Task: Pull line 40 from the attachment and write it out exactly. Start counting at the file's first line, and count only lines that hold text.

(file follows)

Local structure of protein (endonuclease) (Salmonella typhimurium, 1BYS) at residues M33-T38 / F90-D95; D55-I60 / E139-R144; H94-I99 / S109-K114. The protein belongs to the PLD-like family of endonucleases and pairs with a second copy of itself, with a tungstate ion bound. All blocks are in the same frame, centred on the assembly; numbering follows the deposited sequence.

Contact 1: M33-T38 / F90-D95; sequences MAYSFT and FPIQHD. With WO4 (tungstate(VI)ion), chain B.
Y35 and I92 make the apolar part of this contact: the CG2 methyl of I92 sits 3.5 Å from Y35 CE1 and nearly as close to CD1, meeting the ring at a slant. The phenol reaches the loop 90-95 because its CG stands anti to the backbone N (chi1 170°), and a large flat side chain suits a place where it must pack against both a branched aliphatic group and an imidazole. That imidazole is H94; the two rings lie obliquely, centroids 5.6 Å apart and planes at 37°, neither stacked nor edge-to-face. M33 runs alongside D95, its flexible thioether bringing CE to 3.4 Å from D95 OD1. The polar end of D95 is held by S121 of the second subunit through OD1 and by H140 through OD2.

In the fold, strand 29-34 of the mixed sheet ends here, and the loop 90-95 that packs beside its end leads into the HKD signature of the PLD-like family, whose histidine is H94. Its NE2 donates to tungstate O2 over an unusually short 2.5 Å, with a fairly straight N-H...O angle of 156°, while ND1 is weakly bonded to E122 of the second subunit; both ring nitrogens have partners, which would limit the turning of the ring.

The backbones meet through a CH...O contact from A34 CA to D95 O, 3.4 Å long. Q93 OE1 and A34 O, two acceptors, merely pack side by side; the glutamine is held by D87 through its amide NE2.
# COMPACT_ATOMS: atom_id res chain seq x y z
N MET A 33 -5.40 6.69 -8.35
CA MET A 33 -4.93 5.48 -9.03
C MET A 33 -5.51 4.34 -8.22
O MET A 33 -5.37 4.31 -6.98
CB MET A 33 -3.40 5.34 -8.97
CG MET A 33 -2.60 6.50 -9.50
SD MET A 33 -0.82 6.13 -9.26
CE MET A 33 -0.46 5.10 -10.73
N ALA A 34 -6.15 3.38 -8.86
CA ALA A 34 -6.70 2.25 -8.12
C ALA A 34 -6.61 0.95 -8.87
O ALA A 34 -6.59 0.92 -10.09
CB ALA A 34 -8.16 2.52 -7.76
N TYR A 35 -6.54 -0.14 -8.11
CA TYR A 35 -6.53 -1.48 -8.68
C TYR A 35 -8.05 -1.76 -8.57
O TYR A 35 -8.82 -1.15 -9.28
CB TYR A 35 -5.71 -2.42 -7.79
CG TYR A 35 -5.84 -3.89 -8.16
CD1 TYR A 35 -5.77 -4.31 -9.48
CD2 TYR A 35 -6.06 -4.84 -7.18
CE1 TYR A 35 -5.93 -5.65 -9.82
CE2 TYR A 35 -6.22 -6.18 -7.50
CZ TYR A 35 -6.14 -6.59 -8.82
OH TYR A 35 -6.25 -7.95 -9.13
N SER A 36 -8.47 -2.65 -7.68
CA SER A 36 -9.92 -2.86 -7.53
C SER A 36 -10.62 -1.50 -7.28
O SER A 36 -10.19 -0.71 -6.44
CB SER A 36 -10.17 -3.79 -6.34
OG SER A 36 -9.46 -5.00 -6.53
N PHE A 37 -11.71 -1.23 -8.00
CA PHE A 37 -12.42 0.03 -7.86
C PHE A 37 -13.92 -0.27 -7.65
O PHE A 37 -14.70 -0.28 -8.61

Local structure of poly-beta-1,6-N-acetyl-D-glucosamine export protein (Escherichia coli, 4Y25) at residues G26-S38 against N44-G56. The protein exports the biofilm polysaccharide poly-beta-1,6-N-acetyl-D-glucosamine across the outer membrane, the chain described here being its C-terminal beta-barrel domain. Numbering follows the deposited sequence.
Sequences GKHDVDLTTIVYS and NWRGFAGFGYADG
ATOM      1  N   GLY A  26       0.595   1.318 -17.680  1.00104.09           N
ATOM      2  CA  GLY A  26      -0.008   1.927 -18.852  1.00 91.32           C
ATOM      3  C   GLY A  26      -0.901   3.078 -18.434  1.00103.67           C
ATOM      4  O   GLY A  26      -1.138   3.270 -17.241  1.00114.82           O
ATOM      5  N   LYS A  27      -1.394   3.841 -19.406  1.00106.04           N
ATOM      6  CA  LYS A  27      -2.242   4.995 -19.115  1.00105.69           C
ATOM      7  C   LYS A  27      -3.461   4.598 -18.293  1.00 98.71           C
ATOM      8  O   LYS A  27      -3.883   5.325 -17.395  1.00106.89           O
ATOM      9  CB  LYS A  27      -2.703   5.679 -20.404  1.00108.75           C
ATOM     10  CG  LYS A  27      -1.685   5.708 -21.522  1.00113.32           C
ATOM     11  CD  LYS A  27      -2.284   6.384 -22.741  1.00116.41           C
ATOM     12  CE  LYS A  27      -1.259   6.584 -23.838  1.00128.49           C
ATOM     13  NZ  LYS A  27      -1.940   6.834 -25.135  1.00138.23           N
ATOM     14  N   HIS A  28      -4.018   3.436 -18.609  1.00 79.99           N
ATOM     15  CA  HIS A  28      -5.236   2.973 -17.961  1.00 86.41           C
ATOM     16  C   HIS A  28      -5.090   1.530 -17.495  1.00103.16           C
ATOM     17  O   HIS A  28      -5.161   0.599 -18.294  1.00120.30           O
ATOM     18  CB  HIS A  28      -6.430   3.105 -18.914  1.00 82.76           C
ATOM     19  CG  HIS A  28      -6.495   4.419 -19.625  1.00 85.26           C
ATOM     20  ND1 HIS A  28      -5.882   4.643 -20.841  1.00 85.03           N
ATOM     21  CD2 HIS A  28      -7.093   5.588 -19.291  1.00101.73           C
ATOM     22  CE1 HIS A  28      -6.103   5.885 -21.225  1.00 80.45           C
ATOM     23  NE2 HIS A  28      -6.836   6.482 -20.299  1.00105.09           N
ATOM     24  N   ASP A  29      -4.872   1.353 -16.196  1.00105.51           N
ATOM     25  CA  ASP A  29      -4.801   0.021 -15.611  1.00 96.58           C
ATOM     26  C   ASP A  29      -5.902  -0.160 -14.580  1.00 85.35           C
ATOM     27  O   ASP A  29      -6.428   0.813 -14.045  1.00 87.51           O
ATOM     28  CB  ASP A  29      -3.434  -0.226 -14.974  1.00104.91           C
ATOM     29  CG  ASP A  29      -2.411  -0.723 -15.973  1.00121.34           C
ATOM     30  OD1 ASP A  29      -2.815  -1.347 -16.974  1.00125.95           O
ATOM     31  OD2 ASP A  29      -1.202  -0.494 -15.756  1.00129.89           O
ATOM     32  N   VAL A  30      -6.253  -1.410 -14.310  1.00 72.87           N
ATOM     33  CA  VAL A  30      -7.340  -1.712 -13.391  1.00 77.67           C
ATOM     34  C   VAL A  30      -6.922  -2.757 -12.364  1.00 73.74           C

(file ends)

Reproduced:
C PHE A 37 -13.92 -0.27 -7.65